Article: Palaeoecological studies in the Great Oolite at Kirtlington, Oxfordshire
W. S. McKerrow, R. T. Johnson and M. E. Jakobson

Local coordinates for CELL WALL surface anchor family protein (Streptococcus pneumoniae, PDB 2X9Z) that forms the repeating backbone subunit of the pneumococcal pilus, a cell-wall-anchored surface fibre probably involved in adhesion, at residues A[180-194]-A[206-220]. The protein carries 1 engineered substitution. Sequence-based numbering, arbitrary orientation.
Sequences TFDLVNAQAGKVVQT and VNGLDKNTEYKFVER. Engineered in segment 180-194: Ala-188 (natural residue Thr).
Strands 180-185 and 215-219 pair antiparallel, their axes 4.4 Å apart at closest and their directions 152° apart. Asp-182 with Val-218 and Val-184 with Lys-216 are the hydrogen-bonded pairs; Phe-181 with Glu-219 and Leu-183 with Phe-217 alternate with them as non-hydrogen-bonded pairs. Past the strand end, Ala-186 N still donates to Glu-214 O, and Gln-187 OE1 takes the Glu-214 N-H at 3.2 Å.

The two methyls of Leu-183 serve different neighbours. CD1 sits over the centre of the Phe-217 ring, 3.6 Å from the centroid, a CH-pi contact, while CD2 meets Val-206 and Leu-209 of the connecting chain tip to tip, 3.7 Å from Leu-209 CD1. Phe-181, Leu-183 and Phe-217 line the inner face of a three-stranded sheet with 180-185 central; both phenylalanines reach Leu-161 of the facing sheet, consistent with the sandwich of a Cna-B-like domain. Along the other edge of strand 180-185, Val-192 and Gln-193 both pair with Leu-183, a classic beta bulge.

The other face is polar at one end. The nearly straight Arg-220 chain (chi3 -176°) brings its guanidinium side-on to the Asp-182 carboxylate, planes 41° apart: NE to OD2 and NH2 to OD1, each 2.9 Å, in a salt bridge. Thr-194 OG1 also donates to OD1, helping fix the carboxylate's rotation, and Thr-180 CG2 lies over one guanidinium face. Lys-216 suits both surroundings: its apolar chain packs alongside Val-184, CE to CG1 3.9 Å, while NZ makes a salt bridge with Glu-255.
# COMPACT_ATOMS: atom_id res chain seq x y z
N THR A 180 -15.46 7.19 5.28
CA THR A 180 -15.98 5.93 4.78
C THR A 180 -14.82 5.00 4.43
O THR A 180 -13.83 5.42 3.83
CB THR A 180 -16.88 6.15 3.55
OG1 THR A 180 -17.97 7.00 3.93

Middle Jurassic (Bathonian) limestones and clays at a quarry north of Oxford have yielded faunas, some of which are life assemblages, and others which have been transported before burial. Size distributions and articulation ratios are among the criteria discussed for distinguishing between the life and death assemblages.The White Limestone, the lower of the two formations studied, consists of two facies: (a) limestones disturbed by burrowing molluscs, worms, and crustaceans which are interpreted as having lived in inter-tidal flats; and (b) channels cut into the inter-tidal deposits, which are either poorly fossiliferous or which contain an epifauna of terebratulid brachiopods (Epithyris) and mussels (Modiolus); the floors of these channels were sub-tidal.The inter-tidal facies continues locally into the basal metre of the Forest Marble, but this higher formation is dominantly sub-tidal. The Forest Marble (in Oxfordshire) is distinguished from the White Limestone in containing an abundant epifauna (with a large proportion of oysters) and few signs of bioturbation. Shelly limestones and clays with lignite are the characteristic Forest Marble lithologies; one coral-Epithyris bed is present which contains a mixture of drifted and endemic forms.